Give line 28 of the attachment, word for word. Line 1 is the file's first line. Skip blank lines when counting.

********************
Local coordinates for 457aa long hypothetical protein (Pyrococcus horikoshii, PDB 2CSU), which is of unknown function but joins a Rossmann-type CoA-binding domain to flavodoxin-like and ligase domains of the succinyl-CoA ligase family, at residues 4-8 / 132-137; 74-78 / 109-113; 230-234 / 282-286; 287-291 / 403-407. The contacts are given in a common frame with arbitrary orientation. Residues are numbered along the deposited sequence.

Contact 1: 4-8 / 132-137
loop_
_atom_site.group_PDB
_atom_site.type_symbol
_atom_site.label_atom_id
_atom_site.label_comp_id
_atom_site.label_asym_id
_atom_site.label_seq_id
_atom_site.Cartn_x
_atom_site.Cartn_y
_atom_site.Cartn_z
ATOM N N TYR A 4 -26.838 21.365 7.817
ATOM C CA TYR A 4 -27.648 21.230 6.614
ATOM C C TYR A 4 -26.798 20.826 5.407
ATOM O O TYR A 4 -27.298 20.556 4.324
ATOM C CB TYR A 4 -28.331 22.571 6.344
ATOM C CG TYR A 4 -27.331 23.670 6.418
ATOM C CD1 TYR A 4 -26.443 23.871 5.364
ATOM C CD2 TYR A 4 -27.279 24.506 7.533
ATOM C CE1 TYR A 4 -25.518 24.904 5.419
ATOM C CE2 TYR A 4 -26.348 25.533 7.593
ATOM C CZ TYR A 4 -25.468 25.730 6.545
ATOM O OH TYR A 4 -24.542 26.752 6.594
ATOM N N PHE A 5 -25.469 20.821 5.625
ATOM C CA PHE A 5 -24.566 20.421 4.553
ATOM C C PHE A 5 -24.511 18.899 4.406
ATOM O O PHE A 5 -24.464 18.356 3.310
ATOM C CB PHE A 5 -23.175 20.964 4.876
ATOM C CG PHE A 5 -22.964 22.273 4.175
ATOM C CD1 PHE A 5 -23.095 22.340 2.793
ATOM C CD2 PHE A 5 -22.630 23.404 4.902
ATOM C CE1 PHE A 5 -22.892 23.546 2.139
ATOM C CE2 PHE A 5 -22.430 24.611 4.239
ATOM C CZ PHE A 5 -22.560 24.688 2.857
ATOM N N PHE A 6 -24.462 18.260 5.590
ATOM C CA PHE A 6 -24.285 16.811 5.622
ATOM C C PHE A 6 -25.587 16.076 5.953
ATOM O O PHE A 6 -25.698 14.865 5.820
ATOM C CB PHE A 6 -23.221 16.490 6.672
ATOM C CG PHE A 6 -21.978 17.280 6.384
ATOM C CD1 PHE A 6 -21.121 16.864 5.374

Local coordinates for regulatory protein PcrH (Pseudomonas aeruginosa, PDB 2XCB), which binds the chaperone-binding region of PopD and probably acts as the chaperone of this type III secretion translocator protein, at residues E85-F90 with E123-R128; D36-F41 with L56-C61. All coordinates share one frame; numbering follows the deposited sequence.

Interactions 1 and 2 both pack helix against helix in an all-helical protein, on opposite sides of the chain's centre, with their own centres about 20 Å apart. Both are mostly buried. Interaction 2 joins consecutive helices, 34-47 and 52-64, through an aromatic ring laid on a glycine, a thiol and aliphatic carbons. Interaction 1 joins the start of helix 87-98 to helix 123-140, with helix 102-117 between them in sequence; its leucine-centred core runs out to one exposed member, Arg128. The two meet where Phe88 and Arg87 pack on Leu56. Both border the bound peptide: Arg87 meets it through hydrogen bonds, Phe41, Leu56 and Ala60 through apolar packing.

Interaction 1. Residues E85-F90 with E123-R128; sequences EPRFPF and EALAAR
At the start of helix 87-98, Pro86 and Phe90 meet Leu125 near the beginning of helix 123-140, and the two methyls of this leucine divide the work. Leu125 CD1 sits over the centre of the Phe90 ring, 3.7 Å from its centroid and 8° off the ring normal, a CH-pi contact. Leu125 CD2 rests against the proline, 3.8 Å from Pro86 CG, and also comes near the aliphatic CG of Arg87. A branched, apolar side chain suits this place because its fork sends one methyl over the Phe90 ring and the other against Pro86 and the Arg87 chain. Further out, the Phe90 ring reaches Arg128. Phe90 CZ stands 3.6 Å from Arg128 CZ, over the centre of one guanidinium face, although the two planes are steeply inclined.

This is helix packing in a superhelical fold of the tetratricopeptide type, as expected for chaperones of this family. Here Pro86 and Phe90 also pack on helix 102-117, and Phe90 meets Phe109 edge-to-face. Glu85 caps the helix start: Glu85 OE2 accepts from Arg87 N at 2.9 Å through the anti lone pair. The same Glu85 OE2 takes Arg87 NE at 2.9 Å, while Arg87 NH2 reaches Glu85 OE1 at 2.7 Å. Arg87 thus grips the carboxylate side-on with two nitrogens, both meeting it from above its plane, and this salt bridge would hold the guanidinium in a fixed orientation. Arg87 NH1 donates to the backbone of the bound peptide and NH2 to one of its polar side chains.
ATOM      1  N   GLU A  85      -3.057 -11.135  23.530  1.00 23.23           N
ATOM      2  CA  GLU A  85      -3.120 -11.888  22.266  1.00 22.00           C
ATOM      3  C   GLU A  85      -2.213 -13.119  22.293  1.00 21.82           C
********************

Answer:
ATOM O O PHE A 5 -24.464 18.356 3.310